Every nonprofit organization should have a call to action. That is, they have a place where they tell people what they want them to do. It’s an objective to complete, and provides users with focus, a measurable goal, and direction.
To create an effective call to action, there must first be a groundwork set up. A specific must be identified and the organization must offer up a solution. There should be a benefit involved for those that choose to join with the organization. What will they get out of it? If an organization has the resources, it might offer small incentives, such as a bumper sticker or a button with donations.
Giving users options for a few distinct actions will also provide direction. It’s a good idea for organizations to provide some starting points to guide the user around the site or cause. Common actions might include donating money, becoming a member of the organization, or volunteering for an event.
Calls to action should use active, strong verbs that clearly communicate what the organization wants users to do. Examples include donate, purchase, volunteer, join, fight, or register. These words should create a sense of urgency—this is a problem that needs to be addressed now! To accomplish this further, calls to action often have deadlines for goals.
Website users should be able to see calls to action easily. It should be central on the page, not hidden at the bottom or off to the side. Utilizing “white space,” or blank space around the call to action can make it stand out more and keeps it from being lost in a busy page. Font size and color can also be used for emphasis.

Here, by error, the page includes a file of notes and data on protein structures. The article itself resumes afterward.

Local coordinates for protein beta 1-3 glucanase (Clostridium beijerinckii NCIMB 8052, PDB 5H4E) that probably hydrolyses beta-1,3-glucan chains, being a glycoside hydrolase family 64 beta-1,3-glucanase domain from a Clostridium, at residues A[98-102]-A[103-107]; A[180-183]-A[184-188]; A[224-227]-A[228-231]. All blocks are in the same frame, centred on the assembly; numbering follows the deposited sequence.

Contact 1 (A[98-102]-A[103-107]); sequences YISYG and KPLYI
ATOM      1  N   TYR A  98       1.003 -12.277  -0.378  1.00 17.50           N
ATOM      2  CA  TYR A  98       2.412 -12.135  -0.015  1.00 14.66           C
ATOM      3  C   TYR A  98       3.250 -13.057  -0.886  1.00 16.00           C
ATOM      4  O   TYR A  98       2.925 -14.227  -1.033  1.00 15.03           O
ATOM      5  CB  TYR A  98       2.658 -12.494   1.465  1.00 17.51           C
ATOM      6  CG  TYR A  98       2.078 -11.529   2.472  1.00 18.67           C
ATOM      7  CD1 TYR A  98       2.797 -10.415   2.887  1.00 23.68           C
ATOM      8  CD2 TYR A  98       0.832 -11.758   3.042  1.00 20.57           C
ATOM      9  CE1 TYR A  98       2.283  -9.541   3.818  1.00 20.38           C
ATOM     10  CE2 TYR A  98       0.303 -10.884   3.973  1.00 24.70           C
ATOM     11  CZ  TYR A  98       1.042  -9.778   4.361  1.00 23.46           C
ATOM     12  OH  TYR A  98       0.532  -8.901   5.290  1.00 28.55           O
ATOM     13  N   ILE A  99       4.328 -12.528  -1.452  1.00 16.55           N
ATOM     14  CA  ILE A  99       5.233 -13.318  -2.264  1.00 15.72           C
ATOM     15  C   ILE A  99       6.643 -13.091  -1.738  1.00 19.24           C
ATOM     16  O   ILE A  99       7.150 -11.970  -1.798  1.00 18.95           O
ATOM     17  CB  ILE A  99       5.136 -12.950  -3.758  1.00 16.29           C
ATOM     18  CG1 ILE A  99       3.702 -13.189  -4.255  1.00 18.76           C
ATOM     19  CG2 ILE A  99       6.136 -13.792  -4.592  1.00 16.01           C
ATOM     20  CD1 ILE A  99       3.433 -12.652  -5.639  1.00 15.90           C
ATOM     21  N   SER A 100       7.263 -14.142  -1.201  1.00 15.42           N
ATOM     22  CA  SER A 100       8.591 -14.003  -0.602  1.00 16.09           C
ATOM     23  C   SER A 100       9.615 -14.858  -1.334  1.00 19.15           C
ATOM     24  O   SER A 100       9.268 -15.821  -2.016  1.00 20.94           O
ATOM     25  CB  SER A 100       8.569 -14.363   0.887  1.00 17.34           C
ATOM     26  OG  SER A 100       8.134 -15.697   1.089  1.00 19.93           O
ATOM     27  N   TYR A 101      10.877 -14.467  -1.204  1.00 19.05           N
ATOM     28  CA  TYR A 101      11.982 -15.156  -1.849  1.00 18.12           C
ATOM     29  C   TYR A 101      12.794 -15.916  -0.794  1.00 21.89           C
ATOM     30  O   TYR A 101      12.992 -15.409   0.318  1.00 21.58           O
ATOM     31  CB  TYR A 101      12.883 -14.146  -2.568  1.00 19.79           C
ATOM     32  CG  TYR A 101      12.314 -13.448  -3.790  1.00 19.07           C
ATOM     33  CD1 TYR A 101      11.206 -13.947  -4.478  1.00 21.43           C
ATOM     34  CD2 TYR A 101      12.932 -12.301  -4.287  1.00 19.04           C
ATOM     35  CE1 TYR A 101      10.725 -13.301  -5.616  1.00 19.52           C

Perhaps the most important part of a call to action is that it’s not just found on one page. It is on every page. For example, the Human Rights Campaign includes a basic banner at the top of every page on their website. The banner includes their logo, their mission (“Working for Lesbian, Gay, Bisexual and Transgender Equal Rights”), and buttons to become a member, receive a newsletter, and get involved via social media.
Another great example of an effective call to action can be found on the NYCHA PlanNYCHA website. It was created by NYCHA leadership, including the NYCHA board, in order to get a very specific message out to the public. The site is dedicated to the cause of helping to preserve public housing, and no where is that message more clear than in John Rhea, NYCHA’s CEO’s, message.
“Together we have accomplished so much to enhance our communities and support NYCHA’s families. Our progress is significant, but our work is ongoing. As we move forward we will need the unwavering and broad-based support of multiple stakeholders to ensure that the transformative vision outlined in Plan NYCHA is realized,” John Rhea writes. “Join us as we embark on this collaborative journey toward a stronger, more efficient and customer-focused New York City Housing Authority.”
A clear, detailed, and driven message provided as part of a collaborative framework. Other organizations could well take advantage of this example.